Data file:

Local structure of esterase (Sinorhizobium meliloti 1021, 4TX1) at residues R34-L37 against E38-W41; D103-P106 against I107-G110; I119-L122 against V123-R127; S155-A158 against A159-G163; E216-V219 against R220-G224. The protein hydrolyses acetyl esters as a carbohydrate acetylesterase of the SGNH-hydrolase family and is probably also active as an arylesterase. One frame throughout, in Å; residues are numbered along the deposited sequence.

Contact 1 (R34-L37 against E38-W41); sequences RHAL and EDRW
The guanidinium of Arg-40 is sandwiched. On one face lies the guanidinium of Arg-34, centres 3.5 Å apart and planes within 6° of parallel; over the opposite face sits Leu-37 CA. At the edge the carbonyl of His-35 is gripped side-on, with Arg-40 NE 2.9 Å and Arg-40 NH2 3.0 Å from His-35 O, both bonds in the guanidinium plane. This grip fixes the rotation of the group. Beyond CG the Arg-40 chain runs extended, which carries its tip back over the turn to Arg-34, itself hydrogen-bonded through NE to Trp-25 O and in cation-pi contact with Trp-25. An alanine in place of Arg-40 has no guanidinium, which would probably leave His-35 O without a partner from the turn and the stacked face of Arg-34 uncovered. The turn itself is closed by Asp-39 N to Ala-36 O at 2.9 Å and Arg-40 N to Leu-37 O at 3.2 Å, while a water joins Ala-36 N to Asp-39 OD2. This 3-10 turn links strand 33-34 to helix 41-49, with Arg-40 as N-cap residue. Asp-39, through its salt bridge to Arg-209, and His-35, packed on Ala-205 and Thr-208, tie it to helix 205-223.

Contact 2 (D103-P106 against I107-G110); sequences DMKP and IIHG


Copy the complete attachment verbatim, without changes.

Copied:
Local structure of esterase (Sinorhizobium meliloti 1021, 4TX1) at residues R34-L37 against E38-W41; D103-P106 against I107-G110; I119-L122 against V123-R127; S155-A158 against A159-G163; E216-V219 against R220-G224. The protein hydrolyses acetyl esters as a carbohydrate acetylesterase of the SGNH-hydrolase family and is probably also active as an arylesterase. One frame throughout, in Å; residues are numbered along the deposited sequence.

Contact 1 (R34-L37 against E38-W41); sequences RHAL and EDRW
The guanidinium of Arg-40 is sandwiched. On one face lies the guanidinium of Arg-34, centres 3.5 Å apart and planes within 6° of parallel; over the opposite face sits Leu-37 CA. At the edge the carbonyl of His-35 is gripped side-on, with Arg-40 NE 2.9 Å and Arg-40 NH2 3.0 Å from His-35 O, both bonds in the guanidinium plane. This grip fixes the rotation of the group. Beyond CG the Arg-40 chain runs extended, which carries its tip back over the turn to Arg-34, itself hydrogen-bonded through NE to Trp-25 O and in cation-pi contact with Trp-25. An alanine in place of Arg-40 has no guanidinium, which would probably leave His-35 O without a partner from the turn and the stacked face of Arg-34 uncovered. The turn itself is closed by Asp-39 N to Ala-36 O at 2.9 Å and Arg-40 N to Leu-37 O at 3.2 Å, while a water joins Ala-36 N to Asp-39 OD2. This 3-10 turn links strand 33-34 to helix 41-49, with Arg-40 as N-cap residue. Asp-39, through its salt bridge to Arg-209, and His-35, packed on Ala-205 and Thr-208, tie it to helix 205-223.

Contact 2 (D103-P106 against I107-G110); sequences DMKP and IIHG